Job Hunter Follow Up: Maria Lin

maria linMaria Lin completed the original survey on February 13, 2013. Her responses appeared earlier today as Hire for work ethic first, past achievement second.

Your Background

How long has it been since you got your library degree?

About 7 Months.

How many years of library work experience do you have?

That depends on how you define it. I’ve worked in libraries for about 3 years. I was a student page in my school libraries for 5. And I’ve interned and volunteered at at various libraries for a total of about 1 year.

How many years of work experience outside of libraries do you have?

I’ve been employed in some capacity or another for about 18 years.

How old are you?

Late 20s.

Your Job Hunt

How long did it take you before you found your job?

I started looking in earnest late 2012 and started work in Oct. of 2013, so about a year.

How many positions did you apply to?

Only 5! I screened myself out of most of the ones that came through, primarily because I was employed in another field, and did not want to “settle” for something that would pay less and not be what I wanted to do.

How many interviews did you go on?

3.

What was your work situation while you were job hunting?

I was employed part time by the university’s Web Ops. department, and doing freelance cataloging work for a book dealer, among other odd jobs.

Were you volunteering anywhere?

At the time I was hired I was not.

Did you travel for interviews? If so, who paid?

I travelled for one interview and was compensated.

Did you decline any offers?

No.

Your Job

What’s your new job?

I’m the assistant to a rare book dealer.

Is your job full or part time? Permanent or temporary?

It’s full time and permanent.

Did you relocate? If so, who paid?

I did relocate. The employer paid.

How did you find the listing for your job?

There was no listing. It was all networking and good timing.

Did you meet all of the required qualifications? How many of the desired qualifications?

There was no official job posting, so the qualifications were not set out clearly. My boss knew me from a rare book related event, saw my work ethic/personality first hand, and decided to offer me the job.

What was the application process like? How many interviews did you do?

I sent in a resume, was given a description of what the job would entail, and after a little bit of negotiating via email was hired.

How did you prepare for the interview(s)?

This was entirely a job by networking. I got it because I was prepared 100% of the time to show myself off as someone you’d be comfortable giving responsibility to. I was on staff for the local book fair and worked hard there, which my boss saw, and if I had not been willing to drive to the next city over to attend a yearly conference I’m not sure I would have been offered the job.

Did you know anyone in the organization that hired you? If so, how?

My boss was faculty at a seminar I attended, so I spent a week under his tutelage.

Is your job commensurate with your skills, experience and expectations?

Yes. It’s a bit of an odd mix, because in terms of the subject matter I’m far behind the rest of my coworkers in terms of knowledge and experience, but I was hired because I have a lot of skills (mainly tech based) that the others did not.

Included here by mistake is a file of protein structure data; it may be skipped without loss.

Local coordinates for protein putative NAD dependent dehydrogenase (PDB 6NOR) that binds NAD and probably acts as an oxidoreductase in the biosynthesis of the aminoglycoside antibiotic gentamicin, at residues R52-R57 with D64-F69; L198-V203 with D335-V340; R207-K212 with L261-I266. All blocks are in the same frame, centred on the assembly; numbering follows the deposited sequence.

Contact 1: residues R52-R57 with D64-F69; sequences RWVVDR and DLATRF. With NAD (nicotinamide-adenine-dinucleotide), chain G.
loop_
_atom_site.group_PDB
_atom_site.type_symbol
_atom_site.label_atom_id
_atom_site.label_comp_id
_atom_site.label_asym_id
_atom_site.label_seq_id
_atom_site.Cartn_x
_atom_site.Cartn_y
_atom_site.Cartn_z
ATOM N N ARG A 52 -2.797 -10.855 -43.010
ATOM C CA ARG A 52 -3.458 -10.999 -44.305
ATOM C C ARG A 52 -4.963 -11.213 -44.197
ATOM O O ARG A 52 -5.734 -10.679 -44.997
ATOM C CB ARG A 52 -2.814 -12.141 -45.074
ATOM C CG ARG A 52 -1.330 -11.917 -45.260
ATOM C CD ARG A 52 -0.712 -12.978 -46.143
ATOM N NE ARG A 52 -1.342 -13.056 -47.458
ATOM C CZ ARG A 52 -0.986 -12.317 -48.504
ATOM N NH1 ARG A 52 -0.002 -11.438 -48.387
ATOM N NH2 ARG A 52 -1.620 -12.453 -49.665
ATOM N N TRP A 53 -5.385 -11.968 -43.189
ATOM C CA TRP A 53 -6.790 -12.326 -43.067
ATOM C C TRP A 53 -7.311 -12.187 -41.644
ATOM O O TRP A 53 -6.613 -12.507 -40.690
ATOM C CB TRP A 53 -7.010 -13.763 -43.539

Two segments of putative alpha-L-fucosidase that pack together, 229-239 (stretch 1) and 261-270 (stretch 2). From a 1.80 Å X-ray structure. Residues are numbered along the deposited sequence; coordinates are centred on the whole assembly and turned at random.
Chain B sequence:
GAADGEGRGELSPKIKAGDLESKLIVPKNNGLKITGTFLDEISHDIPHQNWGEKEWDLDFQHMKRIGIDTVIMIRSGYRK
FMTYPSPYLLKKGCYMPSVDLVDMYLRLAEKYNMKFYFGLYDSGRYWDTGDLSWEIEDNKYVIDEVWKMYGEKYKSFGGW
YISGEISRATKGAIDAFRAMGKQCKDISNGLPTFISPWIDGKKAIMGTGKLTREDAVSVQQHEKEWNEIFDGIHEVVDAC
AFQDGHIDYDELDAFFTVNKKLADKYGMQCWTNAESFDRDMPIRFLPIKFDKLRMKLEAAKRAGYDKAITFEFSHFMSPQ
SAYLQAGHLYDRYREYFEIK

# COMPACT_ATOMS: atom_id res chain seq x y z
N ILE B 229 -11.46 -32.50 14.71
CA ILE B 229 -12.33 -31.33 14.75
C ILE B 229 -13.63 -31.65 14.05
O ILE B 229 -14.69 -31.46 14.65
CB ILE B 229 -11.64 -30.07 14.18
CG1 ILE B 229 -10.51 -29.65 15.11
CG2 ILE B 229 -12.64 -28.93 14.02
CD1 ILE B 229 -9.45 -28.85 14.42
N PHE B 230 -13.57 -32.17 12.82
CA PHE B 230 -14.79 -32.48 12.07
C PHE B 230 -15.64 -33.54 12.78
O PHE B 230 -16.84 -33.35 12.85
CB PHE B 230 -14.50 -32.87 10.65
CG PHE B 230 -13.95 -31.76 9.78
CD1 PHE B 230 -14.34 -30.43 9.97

Is the pay scale higher or lower than you were looking for?

Slightly lower than what I was aiming for, but better than where I was.

What do you think was the biggest obstacle in your job hunt? How did you overcome it?

Getting past the slush pile of applications as a new graduate is daunting. I managed to circumvent the process completely, which is not entirely possible for people aiming for more institutional, standard jobs.

What set you apart from the other applicants? Why did they hire you?

It was a combination of being in the right place at the right time, and having cultivated just the right background (a lot of tech experience, rare book studies, language skills) to fit into what was needed.

State of the Job Market

What’s the most ridiculous thing you’ve seen on a job announcement?

The ones that always get me are offering 9/hr part time and then list duties that describe a full time archives directorship.

What was your favorite interview question? What was the worst?

I was asked about my favorite book and got to go on a bit with that. During a Web Ops interview I was asked about a favorite site, design wise, which was also fun to think about.
I was once asked what question I wish I had been asked. I answered, and then realized that I couldn’t actually answer that question.

Any good horror stories for us?

Nope, my interviews have been decent.

Has job hunting been a positive or negative experience, for the most part?

I don’t know what would be positive about it. It’s not fun to be stressing out over money.

Would you change your answer to “what’s the secret to getting hired”?

If anything my experience has confirmed to me that luck is a major element in the equation, if not the primary element, but I might add that having strong skills on the periphery of lib sci (language, technical, etc…) can also improve your chances.

Anything else you want to tell us?

I think my experience has been non-standard, but there is something to be said about being non-standard.

If you took the Job Hunter’s Survey some time in the last year and are interested in doing a follow-up, even anonymously, please contact me at hiringlibrarians AT gmail.

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1 Comment

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One response to “Job Hunter Follow Up: Maria Lin

  1. Pingback: Job Hunter Follow Up: Maria Lin | Hiring Librarians

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